Now more personally, Do you suppose you will live more fully and more fulfilled if you achieve a greater confluence of your sexuality with and within romantic love and spirituality? Will those you love benefit more from your love if you work to intertwine these parts of your life?

How Were You Taught?

Were you perhaps subconsciously trained to keep spirituality and sexuality in separate boxes in your head like Trevor?  If your love life has been very troubled or disappointing could Darla’s concerns be yours?  About these matters, is your background training deficient, conflicted or just unhelpful leaving you confused like Donald or maybe a bit rigidly dubious more like Jacob?

Figuring out what and how much has already gotten in your head about these issues is often a good way to start exploring for what may turn out to be stupendous improvements in your life.  I say that because that is what has been true for the many who proclaim the integration of sex and spirituality has been for them, nothing short of stupendous.

What Is Real Love?

To answer this question I refer you to the definition of love mini-love-lessons at this site (see “The Definition of Love” and “A More Ample Definition of Love”).

What Is Spiritual Love?

Spiritual love can be described as a sense of mysterious love connection with that which is perceived as being far greater than the self.  It also is seen as transcending the ordinary, the mundane, the usual, the normative, the common and even time and space, and as infinitely profound and often amazingly life changing.

Is all real love spiritual?  Sages of quite a number of diverse spiritual and metaphysical traditions have said that it is.  Interestingly, several teach that before anything there was only love and love in its need to be creative burst forth with the birth of the universe.  Therefore, everything of real importance is of love and especially is that true of sexuality because it can lead to the miracle of birth.  Another shared teaching holds that the substance of deity is pure love from which all real love flows (see “Spirituality and Love, Great and Grand”).

Throughout history and all around the world, those in love relationships, be they spouses, lovers, deep dear friends, loving parents of a newborn or even lovers of life itself, proclaim the experience of love to sometimes be awesomely spiritual.  Many a couple experiencing amazing love-filled sex testify to having undergone a profound, spiritual/sexual experience.

Some reductionist scientists posit that spiritual love must only be some unusual, neurophysical event in the brain.  However, others comment that this reductionist explanation might describe how spiritual love is neurochemically processed and that cosmically there may well be much more to it than that arguably arrogant conclusion suggests.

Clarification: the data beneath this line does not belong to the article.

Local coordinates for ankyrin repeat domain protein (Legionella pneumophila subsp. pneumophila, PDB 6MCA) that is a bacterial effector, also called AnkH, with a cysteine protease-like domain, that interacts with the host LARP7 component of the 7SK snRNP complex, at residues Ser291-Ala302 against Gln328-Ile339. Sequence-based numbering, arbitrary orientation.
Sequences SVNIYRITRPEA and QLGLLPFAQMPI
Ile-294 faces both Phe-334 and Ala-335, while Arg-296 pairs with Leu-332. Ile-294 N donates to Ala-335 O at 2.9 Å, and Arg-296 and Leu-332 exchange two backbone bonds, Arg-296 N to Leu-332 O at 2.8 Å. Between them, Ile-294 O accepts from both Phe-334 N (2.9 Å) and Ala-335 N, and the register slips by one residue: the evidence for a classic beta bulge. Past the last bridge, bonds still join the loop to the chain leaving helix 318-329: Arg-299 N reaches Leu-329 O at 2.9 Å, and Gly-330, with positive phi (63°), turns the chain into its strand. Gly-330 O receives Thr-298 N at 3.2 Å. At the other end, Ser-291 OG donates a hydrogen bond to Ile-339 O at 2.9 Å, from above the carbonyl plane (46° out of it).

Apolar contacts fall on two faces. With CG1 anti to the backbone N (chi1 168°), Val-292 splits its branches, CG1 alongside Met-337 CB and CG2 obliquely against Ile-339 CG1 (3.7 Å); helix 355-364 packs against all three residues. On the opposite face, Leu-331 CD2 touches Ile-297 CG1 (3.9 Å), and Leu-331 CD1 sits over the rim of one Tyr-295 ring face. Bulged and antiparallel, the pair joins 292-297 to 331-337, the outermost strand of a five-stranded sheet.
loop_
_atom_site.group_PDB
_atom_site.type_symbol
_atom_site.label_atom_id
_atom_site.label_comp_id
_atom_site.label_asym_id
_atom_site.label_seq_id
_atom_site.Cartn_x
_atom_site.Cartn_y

More Spiritual or More Religious?

Spiritual seekers tend to be quite different from religionists though many are both.  Spiritual quests lead seekers along mysterious paths into the unknown as well as toward uncertain goals.  Religionists, on the other hand, tend more to accept and profess established doctrines and credos.  Spiritual seekers often grapple with the great questions like why are we here and what is my purpose in life.  Frequently they then quest for their own individual answers and personal enlightenment.  Religionists more often conform and adhere to the belief systems provided for them by authoritative sources.  Spiritual seekers can tend to be more open to a diversity of love experiences and understandings while many religionists not so much.  At least that is what some research suggests.

What Is Sexual Love?

Sexual love is easier to define.  It simply is real love integrated with natural sexuality.  As such, it can be experienced confluently with spiritual love.

What Is Sexual Spirituality and Spiritual Sexuality?

These two can be described together as grand and powerful feelings of intimacy while feeling and acting passionately sexual and, at the same time, feeling intensely loving which brings on a sense of transcendental and oceanic connection with that which is far greater than the self.  It often includes awesome feelings of being a part of the universal, unknowable and immensely wondrous.  Spiritual sex and sexual spirituality also can be described as incredibly precious, highly personal, extraordinarily intimate, deep core uniting with the sacred spirit of another and/or a deistic presence.

Exploring Sexual and Spiritual Love Together

By exploring this mini-love-lesson, you already are joining millions of others who have, or are exploring sexual and spiritual love often together with a loved one or more.  I suggest the next step might be for you to read more about it.  There is plenty written.  For that, you might check-out Sacred Sexuality by A. T. Mann and Jane Lyle, perhaps followed by Sex and Spirit by Clifford Bishop. Love and Living by the Cistercian monk, Thomas Merton, is full of the wisdom of love and the theological.  For a more deeply psychological understanding, Sexuality and Spirituality, Pursuing Integration by Dr. William F. Kraft will do nicely.  All of these help in giving a fascinating and wonderfully, wide-ranging look at the many components of our subject.  The first two of these sources especially cover what a great many, different approaches actually have done about exploring love-filled sex and spirituality.